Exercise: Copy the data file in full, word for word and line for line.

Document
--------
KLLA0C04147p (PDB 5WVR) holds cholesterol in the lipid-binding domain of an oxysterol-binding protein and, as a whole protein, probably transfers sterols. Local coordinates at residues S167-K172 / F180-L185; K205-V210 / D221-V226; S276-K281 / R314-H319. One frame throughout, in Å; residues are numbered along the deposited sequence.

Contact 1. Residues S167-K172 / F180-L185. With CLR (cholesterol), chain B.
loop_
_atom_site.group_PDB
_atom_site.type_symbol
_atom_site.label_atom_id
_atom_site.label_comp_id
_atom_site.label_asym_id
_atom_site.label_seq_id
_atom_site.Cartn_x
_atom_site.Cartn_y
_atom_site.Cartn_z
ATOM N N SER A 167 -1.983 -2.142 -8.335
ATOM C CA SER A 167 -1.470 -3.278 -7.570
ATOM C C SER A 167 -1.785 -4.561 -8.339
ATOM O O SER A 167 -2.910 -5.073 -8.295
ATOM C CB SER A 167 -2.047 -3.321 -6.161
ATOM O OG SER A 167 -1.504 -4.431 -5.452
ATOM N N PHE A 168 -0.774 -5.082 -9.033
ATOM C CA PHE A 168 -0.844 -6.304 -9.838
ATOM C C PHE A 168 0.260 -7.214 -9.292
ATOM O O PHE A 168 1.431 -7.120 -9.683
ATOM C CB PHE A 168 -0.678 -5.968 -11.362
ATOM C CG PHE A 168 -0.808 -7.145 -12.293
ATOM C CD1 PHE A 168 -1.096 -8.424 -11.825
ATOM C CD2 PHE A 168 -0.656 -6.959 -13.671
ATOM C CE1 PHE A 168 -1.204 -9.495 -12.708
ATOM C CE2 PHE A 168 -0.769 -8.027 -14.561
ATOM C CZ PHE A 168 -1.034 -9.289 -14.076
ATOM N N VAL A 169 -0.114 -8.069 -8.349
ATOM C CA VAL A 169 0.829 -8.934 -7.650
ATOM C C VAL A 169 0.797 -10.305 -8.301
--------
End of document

KLLA0C04147p (PDB 5WVR) holds cholesterol in the lipid-binding domain of an oxysterol-binding protein and, as a whole protein, probably transfers sterols. Local coordinates at residues S167-K172 / F180-L185; K205-V210 / D221-V226; S276-K281 / R314-H319. One frame throughout, in Å; residues are numbered along the deposited sequence.

Contact 1. Residues S167-K172 / F180-L185. With CLR (cholesterol), chain B.
loop_
_atom_site.group_PDB
_atom_site.type_symbol
_atom_site.label_atom_id
_atom_site.label_comp_id
_atom_site.label_asym_id
_atom_site.label_seq_id
_atom_site.Cartn_x
_atom_site.Cartn_y
_atom_site.Cartn_z
ATOM N N SER A 167 -1.983 -2.142 -8.335
ATOM C CA SER A 167 -1.470 -3.278 -7.570
ATOM C C SER A 167 -1.785 -4.561 -8.339
ATOM O O SER A 167 -2.910 -5.073 -8.295
ATOM C CB SER A 167 -2.047 -3.321 -6.161
ATOM O OG SER A 167 -1.504 -4.431 -5.452
ATOM N N PHE A 168 -0.774 -5.082 -9.033
ATOM C CA PHE A 168 -0.844 -6.304 -9.838
ATOM C C PHE A 168 0.260 -7.214 -9.292
ATOM O O PHE A 168 1.431 -7.120 -9.683
ATOM C CB PHE A 168 -0.678 -5.968 -11.362
ATOM C CG PHE A 168 -0.808 -7.145 -12.293
ATOM C CD1 PHE A 168 -1.096 -8.424 -11.825
ATOM C CD2 PHE A 168 -0.656 -6.959 -13.671
ATOM C CE1 PHE A 168 -1.204 -9.495 -12.708
ATOM C CE2 PHE A 168 -0.769 -8.027 -14.561
ATOM C CZ PHE A 168 -1.034 -9.289 -14.076
ATOM N N VAL A 169 -0.114 -8.069 -8.349
ATOM C CA VAL A 169 0.829 -8.934 -7.650
ATOM C C VAL A 169 0.797 -10.305 -8.301